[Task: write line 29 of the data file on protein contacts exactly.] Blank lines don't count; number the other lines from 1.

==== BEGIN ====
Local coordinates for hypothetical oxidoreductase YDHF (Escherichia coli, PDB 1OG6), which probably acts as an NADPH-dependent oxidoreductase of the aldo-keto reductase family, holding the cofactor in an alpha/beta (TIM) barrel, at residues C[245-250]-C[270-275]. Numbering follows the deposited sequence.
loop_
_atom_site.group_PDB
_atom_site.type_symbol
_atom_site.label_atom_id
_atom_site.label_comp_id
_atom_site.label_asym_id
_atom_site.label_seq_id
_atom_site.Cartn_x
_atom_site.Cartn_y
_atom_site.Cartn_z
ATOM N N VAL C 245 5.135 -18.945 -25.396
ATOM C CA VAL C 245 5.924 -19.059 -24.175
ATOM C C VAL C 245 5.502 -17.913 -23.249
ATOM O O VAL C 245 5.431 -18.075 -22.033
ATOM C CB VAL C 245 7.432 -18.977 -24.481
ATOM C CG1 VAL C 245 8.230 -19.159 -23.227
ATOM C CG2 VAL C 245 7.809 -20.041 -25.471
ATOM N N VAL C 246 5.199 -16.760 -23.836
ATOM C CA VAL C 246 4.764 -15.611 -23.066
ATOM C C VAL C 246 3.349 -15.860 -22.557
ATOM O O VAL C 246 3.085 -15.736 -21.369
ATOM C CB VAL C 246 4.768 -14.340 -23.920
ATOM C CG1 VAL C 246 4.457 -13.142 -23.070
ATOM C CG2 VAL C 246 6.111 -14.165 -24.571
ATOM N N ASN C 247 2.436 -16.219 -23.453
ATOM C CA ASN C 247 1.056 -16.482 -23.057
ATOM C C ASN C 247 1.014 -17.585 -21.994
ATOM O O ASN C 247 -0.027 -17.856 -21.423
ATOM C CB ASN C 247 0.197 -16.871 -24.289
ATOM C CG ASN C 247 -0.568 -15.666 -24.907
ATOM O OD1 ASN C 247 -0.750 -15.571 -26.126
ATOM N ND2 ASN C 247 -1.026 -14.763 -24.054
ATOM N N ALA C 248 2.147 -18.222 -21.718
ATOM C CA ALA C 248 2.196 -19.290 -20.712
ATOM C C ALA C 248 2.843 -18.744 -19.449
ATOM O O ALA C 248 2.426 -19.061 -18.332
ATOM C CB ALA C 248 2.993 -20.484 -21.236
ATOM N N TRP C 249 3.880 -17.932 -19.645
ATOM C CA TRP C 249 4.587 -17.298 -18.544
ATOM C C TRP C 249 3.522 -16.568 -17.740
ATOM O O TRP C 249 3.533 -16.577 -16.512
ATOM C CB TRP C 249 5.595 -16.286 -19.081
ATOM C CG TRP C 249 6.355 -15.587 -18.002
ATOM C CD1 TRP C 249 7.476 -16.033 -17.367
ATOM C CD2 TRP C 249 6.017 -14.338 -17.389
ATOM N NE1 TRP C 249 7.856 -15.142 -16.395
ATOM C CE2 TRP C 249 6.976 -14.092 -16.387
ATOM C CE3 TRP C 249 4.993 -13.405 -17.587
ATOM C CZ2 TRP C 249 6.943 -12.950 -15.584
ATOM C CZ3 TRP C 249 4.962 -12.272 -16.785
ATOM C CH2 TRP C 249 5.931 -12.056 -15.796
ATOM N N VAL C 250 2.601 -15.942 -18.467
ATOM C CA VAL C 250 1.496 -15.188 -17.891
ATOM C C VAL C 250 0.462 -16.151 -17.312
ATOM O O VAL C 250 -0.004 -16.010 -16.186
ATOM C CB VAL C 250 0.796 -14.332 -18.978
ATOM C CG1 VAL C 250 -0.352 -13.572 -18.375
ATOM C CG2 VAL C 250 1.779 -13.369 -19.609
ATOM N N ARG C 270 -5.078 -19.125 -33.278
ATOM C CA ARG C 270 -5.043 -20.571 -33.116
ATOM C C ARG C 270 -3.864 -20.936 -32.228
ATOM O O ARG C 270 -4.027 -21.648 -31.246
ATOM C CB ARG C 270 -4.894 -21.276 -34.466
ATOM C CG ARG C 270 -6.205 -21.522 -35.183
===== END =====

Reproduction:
ATOM O O ASN C 247 -0.027 -17.856 -21.423